Editor’s Note: This article has been revised with a new example from the survey in the second-to-last paragraph. The example used previously was incorrect.
In 2003, the University of Ottawa introduced Canada’s first ever President’s award to recognize professors who share their expertise with the media. Many universities and colleges across the country host science summer camps and open their research facilities for public tours. These are just some of the ways our postsecondary institutions are helping make science more accessible. So it was reassuring to hear the essential message of a report released last week by the Council of Canadian Academies (CCA) that aimed to assess the state of Canada’s science culture: that Canadians know and care more about science than ever, and they know and care more than the citizens of many other developed countries.
The study surveyed Canadians from across the country and found that 42 percent of them understood the basic concepts behind science-based newspaper articles. That’s a significant jump since 1989, the last time a survey of this type was done, and it places Canada first out of 11 countries on a science literacy index. Perhaps more noteworthy is that 93 percent of Canadian respondents reported being moderately or very interested in scientific discoveries and technological developments, placing Canada first out of 33 other countries.
The shift since the 1980s shouldn’t come as a surprise; the world has changed. The Internet, how we communicate, the issues that dominate our news, including medical breakthroughs and the environment, the rise of a global knowledge-based economy and a host of outreach and education programs: all of these mean people are more exposed to science. But, when it comes to why Canada ranks highly against other countries, there is more to it.
Those of us who have been immersed in Canadian science for the past quarter century know that research in Canada has advanced. Not only are universities and colleges more aware of the need to be visible, but public investments in science have also been on the rise. Between 2000 and 2010 funding to Canada’s three granting councils, went from about $1.1 billion to $2.6 billion per year, an increase of more than 130 percent. In 1997, the Canada Foundation for Innovation was formed and has since funded more than $6 billion towards approximately $14 billion-worth of research infrastructure in labs across the country, helping transform our research environment from the brain drain of the 1990s into an environment that now attracts the world’s leading scientists. The Canada Research Chairs, along with prestigious scholarship programs, were also introduced.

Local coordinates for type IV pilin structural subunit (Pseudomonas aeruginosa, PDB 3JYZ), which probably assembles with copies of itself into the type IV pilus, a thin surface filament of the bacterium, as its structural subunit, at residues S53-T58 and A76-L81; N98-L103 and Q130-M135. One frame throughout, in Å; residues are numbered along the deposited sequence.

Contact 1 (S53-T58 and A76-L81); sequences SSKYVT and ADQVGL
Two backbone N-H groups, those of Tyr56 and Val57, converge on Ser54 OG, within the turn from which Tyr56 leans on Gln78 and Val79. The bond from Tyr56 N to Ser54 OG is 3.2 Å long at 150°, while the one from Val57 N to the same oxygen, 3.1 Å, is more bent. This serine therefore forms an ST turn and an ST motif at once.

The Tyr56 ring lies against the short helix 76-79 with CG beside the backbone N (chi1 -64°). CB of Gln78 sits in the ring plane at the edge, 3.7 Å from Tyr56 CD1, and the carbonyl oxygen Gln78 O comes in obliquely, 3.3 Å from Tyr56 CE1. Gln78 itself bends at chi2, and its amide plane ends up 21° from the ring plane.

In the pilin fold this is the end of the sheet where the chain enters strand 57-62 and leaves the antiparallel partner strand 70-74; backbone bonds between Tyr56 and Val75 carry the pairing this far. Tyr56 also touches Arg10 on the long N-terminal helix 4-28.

The CCA report suggests that Canadians agree with these developments: “Canadians express above-average levels of support for public funding of scientific research, and a strong majority of Canadians view science and technology as important in pursuing a range of social objectives such as environmental protection and improving Canada’s economic prospects.”
It is likely, then, that a strong science culture in this country is at least in part due to a trickle-down effect from these initiatives. After all, with an investment of public money comes a need for accountability, which means the organizations administering these funds become more visible to the general public through things like outreach programs and media coverage. With visibility, comes engagement and with engagement comes knowledge.
Yes, there’s room for improvement: 13 percent of Canadians answered the question “Does the sun go around the Earth, or does the Earth go around the sun?” incorrectly. Moreover, only 20 percent of first university degrees awarded are in science and engineering. Still, the momentum is undeniable. Science in this country has come a long way over the last couple of decades.
Another recent CCA report states that “the Canadian science and technology landscape is healthy and growing in both output and impact.” We are sixth in the world for the percentage of most frequently cited scientific papers we produce. That there is evidently a strong science culture in Canada shows that Canadians have come along for the ride. Where will science culture and literacy in Canada rank 25 years from now? The answer to that question will depend at least in part on how high we set the bar for research.
Dr. Patry is president and CEO of the Canada Foundation for Innovation and former president and vice-chancellor of the University of Ottawa.
It’s good news that the general public wants to know about science but it is not high on priorities when compared to tax cuts, healthcare, etc. We (the scientific research community) need to make better cases to people about what science does for them, how evidence can inform policy and how scientific principles (open-mindedness, constant questioning, building on ideas, being willing to be wrong/fail) can improve all matters of life.
[Some irony in the security question required for submitting a comment was: 1 x 5 = ]